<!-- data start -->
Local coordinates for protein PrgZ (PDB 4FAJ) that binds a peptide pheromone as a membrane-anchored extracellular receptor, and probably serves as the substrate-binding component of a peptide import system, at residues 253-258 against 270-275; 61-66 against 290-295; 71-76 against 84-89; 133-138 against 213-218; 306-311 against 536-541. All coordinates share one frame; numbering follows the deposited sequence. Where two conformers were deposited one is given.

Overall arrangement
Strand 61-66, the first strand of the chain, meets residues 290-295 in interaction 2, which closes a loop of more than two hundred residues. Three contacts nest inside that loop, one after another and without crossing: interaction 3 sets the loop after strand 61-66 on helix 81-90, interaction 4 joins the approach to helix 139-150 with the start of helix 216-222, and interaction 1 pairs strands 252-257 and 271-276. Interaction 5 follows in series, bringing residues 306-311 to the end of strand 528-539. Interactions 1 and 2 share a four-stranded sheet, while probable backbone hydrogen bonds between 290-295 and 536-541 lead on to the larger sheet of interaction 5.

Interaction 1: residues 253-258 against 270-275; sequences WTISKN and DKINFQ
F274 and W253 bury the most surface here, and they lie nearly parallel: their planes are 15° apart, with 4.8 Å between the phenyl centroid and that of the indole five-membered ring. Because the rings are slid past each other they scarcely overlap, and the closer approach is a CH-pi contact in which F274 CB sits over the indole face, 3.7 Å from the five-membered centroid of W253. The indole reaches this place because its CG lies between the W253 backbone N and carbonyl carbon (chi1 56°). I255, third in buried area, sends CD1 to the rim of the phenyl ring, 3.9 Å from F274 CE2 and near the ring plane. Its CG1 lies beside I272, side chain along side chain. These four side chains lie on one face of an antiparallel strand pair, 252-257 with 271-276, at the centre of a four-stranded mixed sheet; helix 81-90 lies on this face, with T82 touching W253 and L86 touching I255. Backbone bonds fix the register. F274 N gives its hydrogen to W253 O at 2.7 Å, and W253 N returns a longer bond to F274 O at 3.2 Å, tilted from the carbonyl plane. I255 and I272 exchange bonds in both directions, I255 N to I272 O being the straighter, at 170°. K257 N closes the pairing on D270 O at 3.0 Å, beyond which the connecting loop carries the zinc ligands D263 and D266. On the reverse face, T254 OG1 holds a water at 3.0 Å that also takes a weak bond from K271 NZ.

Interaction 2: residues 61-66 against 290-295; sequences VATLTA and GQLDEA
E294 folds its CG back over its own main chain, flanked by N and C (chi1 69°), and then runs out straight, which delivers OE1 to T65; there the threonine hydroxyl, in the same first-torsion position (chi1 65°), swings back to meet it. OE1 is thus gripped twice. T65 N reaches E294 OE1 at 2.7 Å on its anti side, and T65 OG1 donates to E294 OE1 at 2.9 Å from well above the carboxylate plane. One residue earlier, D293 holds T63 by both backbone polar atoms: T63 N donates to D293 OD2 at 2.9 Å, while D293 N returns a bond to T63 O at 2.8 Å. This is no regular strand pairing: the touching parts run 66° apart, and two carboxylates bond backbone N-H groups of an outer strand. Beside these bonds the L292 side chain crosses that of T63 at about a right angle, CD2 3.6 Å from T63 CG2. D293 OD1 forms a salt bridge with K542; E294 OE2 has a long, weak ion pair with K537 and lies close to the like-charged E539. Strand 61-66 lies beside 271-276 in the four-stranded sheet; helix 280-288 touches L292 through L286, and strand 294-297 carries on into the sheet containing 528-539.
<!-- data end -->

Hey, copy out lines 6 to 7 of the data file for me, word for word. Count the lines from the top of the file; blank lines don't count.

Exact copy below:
Interaction 2: residues 61-66 against 290-295; sequences VATLTA and GQLDEA
E294 folds its CG back over its own main chain, flanked by N and C (chi1 69°), and then runs out straight, which delivers OE1 to T65; there the threonine hydroxyl, in the same first-torsion position (chi1 65°), swings back to meet it. OE1 is thus gripped twice. T65 N reaches E294 OE1 at 2.7 Å on its anti side, and T65 OG1 donates to E294 OE1 at 2.9 Å from well above the carboxylate plane. One residue earlier, D293 holds T63 by both backbone polar atoms: T63 N donates to D293 OD2 at 2.9 Å, while D293 N returns a bond to T63 O at 2.8 Å. This is no regular strand pairing: the touching parts run 66° apart, and two carboxylates bond backbone N-H groups of an outer strand. Beside these bonds the L292 side chain crosses that of T63 at about a right angle, CD2 3.6 Å from T63 CG2. D293 OD1 forms a salt bridge with K542; E294 OE2 has a long, weak ion pair with K537 and lies close to the like-charged E539. Strand 61-66 lies beside 271-276 in the four-stranded sheet; helix 280-288 touches L292 through L286, and strand 294-297 carries on into the sheet containing 528-539.